Until I came upon intensely fragrant roses, I was never a huge fan. I found them rather unfriendly (especially to my then growing children) — being prickly, vulnerable to a host of pests and diseases, extremely temperamental, prima donna-ish plants. And so I could never bring myself to fully appreciate having them in my garden. They are, admittedly, exceedingly elegant and beautiful, and I always admired them in other people’s gardens. But I have come across many that are sheer perfection in colour and form, particularly in bud, but alas carry little or no scent. What’s the point of a barely scented or unscented rose? A rose without its unique perfume is, to me, not quite the real thing. The first truly, intensely rose-scented rose – I say this because some roses smell rather lemony-citrusy – that I planted myself was a Zéphirine Drouhin.
Zéphirine (named after the wife of a French rose fancier surnamed Drouhin from the 1800s) is a climbing Bourbon rose. Its two outstanding features are its perfume that carries in the air for several meters around — characteristic of damask roses — and its lack of thorns! How wonderful to be able to stand close to Ms. Zéphirine and not get your clothes or fingers pricked. Its colour has occasionally been described as magenta, which sounds rather brassy and also uncharitable, because in real life in my garden in Leamington Spa, it was a bright pink. (Some catalogs describe it as cerise-pink.) It also has pale pink sports, known as Kathleen Harrop and Martha, but I have never come across them.
Here in Bonn in our third summer in this house, the roses in the front garden are looking their best. The first year they had yet to recover from construction upheaval and debris, not to mention the thickets of thuggish goutweed and bindweed that had flourished among them, choking their roots. I had to prune the rose bushes hard to the ground to rid them of the powdery mildew that clad their ailing and malnourished stems. In their second year, I planted chives around the bushes, and that seems to have done the trick. This year I have yet to see aphids or other pests on them and the bushes look marvellously healthy and full of fat buds.
I don’t know which variety of rose these are, but they have the characteristic quartered structure of classic old roses. And their scent! Oh! To walk among them at any time, especially after the rain when drops glisten on their petals, is such a delight! This is the first time I don’t mind their extremely bristliness one bit. (To cut a few for the house, I had to don a pair of thick leather gardening gloves.) A vase of them in the living room perfumes the entire space and the nearby hall, including the stairs. Even a single one fills the kitchen with its heady perfume.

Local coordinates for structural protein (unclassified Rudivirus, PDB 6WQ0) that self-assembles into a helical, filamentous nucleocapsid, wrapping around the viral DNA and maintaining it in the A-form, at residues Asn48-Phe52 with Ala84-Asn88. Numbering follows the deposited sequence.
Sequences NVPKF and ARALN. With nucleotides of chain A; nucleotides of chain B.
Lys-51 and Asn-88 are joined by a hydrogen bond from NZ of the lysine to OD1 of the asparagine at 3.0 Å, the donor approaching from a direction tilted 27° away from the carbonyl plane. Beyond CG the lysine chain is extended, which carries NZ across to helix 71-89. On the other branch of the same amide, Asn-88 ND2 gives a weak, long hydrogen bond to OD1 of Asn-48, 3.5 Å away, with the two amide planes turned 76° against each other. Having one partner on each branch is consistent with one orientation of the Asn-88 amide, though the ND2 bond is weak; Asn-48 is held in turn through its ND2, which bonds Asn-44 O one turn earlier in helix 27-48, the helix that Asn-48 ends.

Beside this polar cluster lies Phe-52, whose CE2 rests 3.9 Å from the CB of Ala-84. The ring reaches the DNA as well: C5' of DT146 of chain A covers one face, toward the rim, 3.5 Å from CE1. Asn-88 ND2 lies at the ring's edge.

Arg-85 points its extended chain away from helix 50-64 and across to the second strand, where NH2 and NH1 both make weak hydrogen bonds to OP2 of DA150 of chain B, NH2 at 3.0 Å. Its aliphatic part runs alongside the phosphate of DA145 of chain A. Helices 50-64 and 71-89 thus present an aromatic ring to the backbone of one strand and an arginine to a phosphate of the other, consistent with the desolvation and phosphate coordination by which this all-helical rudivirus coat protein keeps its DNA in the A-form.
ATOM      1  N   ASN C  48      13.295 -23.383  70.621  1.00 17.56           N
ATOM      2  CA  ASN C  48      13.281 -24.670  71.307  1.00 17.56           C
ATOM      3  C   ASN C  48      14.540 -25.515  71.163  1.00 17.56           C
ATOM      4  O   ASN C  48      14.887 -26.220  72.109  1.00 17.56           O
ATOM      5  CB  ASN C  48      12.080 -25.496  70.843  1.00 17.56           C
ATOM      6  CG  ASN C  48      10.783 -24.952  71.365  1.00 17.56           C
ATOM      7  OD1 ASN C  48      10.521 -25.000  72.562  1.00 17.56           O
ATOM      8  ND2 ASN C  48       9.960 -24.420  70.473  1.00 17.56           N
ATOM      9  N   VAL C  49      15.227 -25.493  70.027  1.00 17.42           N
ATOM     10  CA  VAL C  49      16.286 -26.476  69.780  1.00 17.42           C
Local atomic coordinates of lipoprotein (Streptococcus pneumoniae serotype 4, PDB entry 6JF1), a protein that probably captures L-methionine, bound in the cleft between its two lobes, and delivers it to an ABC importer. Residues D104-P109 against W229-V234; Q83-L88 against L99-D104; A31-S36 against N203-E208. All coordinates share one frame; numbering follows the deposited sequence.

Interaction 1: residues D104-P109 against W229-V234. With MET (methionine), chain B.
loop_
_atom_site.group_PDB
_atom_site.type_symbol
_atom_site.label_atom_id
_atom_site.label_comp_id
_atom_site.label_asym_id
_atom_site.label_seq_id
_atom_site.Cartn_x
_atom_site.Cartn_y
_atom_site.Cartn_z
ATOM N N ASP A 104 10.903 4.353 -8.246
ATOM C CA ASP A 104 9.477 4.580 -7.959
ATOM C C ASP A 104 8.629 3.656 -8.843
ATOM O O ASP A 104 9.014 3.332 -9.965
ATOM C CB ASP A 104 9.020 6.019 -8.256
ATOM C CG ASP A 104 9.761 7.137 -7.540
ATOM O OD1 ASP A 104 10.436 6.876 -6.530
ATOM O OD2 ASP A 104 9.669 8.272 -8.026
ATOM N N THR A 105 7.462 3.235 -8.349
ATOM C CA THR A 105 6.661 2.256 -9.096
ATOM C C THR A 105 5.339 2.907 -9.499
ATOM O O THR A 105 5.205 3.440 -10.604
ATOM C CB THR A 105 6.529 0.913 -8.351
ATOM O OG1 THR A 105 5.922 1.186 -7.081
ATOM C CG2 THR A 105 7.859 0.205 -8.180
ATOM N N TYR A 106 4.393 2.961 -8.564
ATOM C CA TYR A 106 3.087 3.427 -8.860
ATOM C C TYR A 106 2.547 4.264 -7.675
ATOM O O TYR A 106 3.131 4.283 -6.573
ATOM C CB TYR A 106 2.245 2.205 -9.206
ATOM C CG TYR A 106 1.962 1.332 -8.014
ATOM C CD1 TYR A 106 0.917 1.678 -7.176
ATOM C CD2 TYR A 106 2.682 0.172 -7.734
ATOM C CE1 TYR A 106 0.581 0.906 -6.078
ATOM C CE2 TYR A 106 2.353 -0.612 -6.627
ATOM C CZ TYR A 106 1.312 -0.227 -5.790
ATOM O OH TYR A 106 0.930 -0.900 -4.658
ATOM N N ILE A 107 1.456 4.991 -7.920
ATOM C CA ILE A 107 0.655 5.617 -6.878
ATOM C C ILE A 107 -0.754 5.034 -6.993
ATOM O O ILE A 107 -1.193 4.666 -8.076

And its quartered petals mean that when fully open, its flower head doesn’t go all limp and blowsy. I love its colour too – deep pink in the centre and pale, almost white at the edges. The buds too are whitish pink suffused with blushes of darker pink. It is not at all a delicate plant: its leaves are rather leathery and resemble those on Rosa rugosa, the Ramanas rose, which is known in its native Japan as hamanasu (coastal pear) for its remarkable rosehips, as large as cherry tomatoes. I think I’ve just fallen madly in love with this old-fashioned, highly perfumed rose, notwithstanding its exceeding prickliness, though I have yet to know its name. In its quartered form, with multiple petals clustered around a central green eye, it resembles Louise Odier and Madame Isaac Pereira, though its colouring is different. (But I’ve only searched for its possible name online.) I would love for some rose expert to identify it.